Tuesday, October 19, 2010

The Historical Nature Of Early Christianity (Part 2)

Oskar Skarsaune, a professor of church history who has specialized in the study of Justin Martyr, writes:

"Justin counters this by implying that the Gospel accounts are historically reliable in the ordinary way of such accounts. The gospels were written by Jesus' disciples or their successors, who faithfully and reliably remembered what Jesus had said and done. There is nothing more to it, and nothing more is needed. Justin evidently sees considerable argumentative value in the fact that these Memoirs [the gospels] were put into writing at an early stage, by Jesus' closest disciples, the apostles, or by their immediate followers. We therefore do not have to rely on oral tradition only, transmitted through a large number of intermediary transmitters....The biblical prophecies are shown to be divinely inspired by the fact that what they predicted in advance actually happened." (in Sara Parvis and Paul Foster, edd., Justin Martyr And His Worlds [Minneapolis, Minnesota: Fortress Press, 2007], p. 73)

In Justin's Dialogue With Trypho, we see his Jewish opponents corroborating some of the gospels' claims about Jesus, without any indication that a fictional genre is being addressed. For example:

"you [non-Christian Jews] have sent chosen and ordained men throughout all the world to proclaim that a godless and lawless heresy had sprung from one Jesus, a Galilæan deceiver, whom we crucified, but his disciples stole him by night from the tomb, where he was laid when unfastened from the cross, and now deceive men by asserting that he has risen from the dead and ascended to heaven." (108)

Justin repeatedly challenges Trypho by citing Jesus' uniqueness in human history: His virgin birth (66), the fact that there had been no Jewish prophet since Jesus (87), etc. But if the virgin-born prophet of Christianity was just a fictional figure, and Jews could duplicate the Christian accomplishment by writing their own fiction anytime they wanted to, what would be the significance of Justin's argument? You can imagine the dialogue:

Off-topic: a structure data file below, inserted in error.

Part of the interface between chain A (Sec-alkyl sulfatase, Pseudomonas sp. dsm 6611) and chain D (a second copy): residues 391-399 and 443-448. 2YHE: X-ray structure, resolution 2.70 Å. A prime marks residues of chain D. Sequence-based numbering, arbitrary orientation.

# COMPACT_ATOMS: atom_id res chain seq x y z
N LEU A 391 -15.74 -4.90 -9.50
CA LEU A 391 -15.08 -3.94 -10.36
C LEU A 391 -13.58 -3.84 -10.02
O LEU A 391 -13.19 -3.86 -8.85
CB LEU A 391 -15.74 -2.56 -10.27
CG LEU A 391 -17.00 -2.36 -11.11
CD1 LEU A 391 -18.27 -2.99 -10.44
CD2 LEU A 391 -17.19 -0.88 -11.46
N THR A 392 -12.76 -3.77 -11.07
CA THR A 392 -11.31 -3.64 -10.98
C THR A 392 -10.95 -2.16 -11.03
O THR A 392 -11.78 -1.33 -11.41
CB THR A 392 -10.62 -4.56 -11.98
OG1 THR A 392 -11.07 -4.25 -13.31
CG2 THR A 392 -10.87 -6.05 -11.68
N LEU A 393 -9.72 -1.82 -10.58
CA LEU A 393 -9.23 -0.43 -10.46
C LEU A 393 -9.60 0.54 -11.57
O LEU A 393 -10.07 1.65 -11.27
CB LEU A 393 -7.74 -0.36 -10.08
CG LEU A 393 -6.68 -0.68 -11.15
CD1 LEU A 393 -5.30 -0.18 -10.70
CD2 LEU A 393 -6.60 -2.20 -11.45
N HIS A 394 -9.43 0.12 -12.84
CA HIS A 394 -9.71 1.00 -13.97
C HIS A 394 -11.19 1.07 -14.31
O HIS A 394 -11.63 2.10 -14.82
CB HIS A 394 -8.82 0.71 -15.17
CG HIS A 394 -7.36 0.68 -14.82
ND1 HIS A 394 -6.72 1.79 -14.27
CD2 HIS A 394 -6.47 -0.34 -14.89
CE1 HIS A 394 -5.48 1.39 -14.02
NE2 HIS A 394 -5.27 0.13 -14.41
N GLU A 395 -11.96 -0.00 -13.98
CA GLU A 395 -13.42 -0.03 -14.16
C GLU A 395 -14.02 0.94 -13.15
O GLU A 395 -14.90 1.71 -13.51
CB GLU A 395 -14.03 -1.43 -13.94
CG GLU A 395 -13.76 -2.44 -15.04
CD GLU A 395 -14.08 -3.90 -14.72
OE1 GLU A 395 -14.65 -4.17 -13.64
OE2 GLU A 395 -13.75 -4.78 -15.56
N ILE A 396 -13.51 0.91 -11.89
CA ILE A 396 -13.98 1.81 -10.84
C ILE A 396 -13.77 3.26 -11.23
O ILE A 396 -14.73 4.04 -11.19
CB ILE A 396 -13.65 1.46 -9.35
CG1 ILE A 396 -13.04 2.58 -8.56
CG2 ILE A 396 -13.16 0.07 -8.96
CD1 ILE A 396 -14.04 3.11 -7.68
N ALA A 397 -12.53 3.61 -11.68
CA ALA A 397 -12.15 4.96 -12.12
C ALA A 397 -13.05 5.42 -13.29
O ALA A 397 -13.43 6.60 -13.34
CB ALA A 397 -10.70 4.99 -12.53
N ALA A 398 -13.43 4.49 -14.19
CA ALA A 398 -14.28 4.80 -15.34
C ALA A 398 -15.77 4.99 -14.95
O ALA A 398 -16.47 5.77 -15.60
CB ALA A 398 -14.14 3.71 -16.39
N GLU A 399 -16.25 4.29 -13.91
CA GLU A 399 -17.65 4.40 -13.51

Justin: "No other man was born of a virgin."

Trypho: "Give me something to write with and I'll change that."

Justin also thought there was a public record, which he calls "the registers of the taxing made under Cyrenius" (First Apology, 34) that corroborated Jesus' birth in Bethlehem. The record he refers to might be the gospel of Luke, but his wording seems to be an unlikely way of describing a document that says so little of Quirinius. It seems more likely that he's referring to government records of the census. Multiple other sources refer to such a record as well. Why would people who thought things like Jesus' birth in Bethlehem and the census of Luke 2 were fictional appeal to government records for corroboration?

Irenaeus frequently appeals to common evidential concepts, like the earliness of a source (e.g., Clement of Rome in Against Heresies, 3:3:3) and diversity of witnesses (e.g., churches throughout the world in Against Heresies, 1:10:1). Eric Osborn, a scholar who specialized in the study of the early church, noted Irenaeus' appeal to such common evidential standards in many places (Irenaeus Of Lyons [New York: Cambridge University Press, 2005], pp. 6, 23, 127-128, 199, 203). The patristic scholar John McGuckin refers to such standards put forward by Irenaeus as "commonsense rules" (The Westminster Handbook To Patristic Theology [Louisville, Kentucky: Westminster John Knox Press, 2004], p. 185). Irenaeus was concerned about historical evidence and often appealed to it when arguing for his understanding of Christianity.

Regarding the gospel of Matthew, Irenaeus writes:

"The Gospel according to Matthew was written to the Jews. For they laid particular stress upon the fact that Christ should be of the seed of David. Matthew also, who had a still greater desire to establish this point, took particular pains to afford them convincing proof that Christ is of the seed of David; and therefore he commences with an account of His genealogy." (Fragments, 29)

Notice the concern for evidence and the agreement with a traditional Jewish view of the historical fulfillment of prophecy.

Concerning the "we" passages in Acts, in which the author seems to have been present with Paul, Ireaneus writes:

"As Luke was present at all these occurrences, he carefully noted them down in writing, so that he cannot be convicted of falsehood or boastfulness, because all these particulars proved both that he was senior to all those who now teach otherwise, and that he was not ignorant of the truth." (Against Heresies, 3:14:1)

How could Luke have been present at these events with Paul if Acts is a work of fiction written in a later generation? If Acts had been written in Irenaeus' lifetime, as some argue, how likely is it that he and so many others around the same time would be so wrong about the book's origin and wrong in the same way? And Irenaeus' comments about Acts have implications for the gospel of Luke, since the two documents have the same author.

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